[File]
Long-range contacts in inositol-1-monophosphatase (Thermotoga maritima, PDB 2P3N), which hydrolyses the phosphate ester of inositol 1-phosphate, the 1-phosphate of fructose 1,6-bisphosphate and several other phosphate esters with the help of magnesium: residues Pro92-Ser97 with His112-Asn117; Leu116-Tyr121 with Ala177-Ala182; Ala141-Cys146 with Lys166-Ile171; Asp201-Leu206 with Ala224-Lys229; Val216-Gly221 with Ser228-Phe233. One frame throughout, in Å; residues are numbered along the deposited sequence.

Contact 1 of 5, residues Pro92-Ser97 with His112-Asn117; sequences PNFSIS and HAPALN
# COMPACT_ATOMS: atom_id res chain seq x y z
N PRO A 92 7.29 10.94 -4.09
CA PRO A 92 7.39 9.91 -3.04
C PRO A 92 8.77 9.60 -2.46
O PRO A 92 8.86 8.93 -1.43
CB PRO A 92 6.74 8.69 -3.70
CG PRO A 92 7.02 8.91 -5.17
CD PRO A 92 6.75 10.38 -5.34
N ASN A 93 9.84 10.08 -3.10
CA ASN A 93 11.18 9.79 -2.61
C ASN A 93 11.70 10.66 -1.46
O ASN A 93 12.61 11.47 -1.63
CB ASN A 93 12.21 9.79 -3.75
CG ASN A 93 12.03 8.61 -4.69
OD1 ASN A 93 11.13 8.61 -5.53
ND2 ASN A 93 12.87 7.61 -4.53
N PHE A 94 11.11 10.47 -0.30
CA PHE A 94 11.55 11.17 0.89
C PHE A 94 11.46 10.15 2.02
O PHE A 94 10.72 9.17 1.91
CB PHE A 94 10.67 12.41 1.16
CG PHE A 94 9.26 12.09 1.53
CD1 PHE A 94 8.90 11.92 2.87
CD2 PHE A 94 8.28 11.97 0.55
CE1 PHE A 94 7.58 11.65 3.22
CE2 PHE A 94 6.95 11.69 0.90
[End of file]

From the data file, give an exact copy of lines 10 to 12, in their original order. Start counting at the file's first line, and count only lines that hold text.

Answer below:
CD PRO A 92 6.75 10.38 -5.34
N ASN A 93 9.84 10.08 -3.10
CA ASN A 93 11.18 9.79 -2.61